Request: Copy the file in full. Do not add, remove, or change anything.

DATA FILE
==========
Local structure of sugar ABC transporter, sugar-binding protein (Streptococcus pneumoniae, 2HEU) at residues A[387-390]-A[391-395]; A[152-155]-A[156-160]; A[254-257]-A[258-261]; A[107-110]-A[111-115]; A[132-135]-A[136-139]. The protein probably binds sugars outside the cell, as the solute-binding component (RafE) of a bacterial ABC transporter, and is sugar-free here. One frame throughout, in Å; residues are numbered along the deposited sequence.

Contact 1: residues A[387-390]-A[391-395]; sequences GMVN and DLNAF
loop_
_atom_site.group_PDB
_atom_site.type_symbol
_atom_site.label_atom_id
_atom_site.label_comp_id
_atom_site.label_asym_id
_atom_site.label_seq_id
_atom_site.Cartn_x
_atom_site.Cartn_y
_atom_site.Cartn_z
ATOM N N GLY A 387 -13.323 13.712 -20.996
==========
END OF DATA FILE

Local structure of sugar ABC transporter, sugar-binding protein (Streptococcus pneumoniae, 2HEU) at residues A[387-390]-A[391-395]; A[152-155]-A[156-160]; A[254-257]-A[258-261]; A[107-110]-A[111-115]; A[132-135]-A[136-139]. The protein probably binds sugars outside the cell, as the solute-binding component (RafE) of a bacterial ABC transporter, and is sugar-free here. One frame throughout, in Å; residues are numbered along the deposited sequence.

Contact 1: residues A[387-390]-A[391-395]; sequences GMVN and DLNAF
loop_
_atom_site.group_PDB
_atom_site.type_symbol
_atom_site.label_atom_id
_atom_site.label_comp_id
_atom_site.label_asym_id
_atom_site.label_seq_id
_atom_site.Cartn_x
_atom_site.Cartn_y
_atom_site.Cartn_z
ATOM N N GLY A 387 -13.323 13.712 -20.996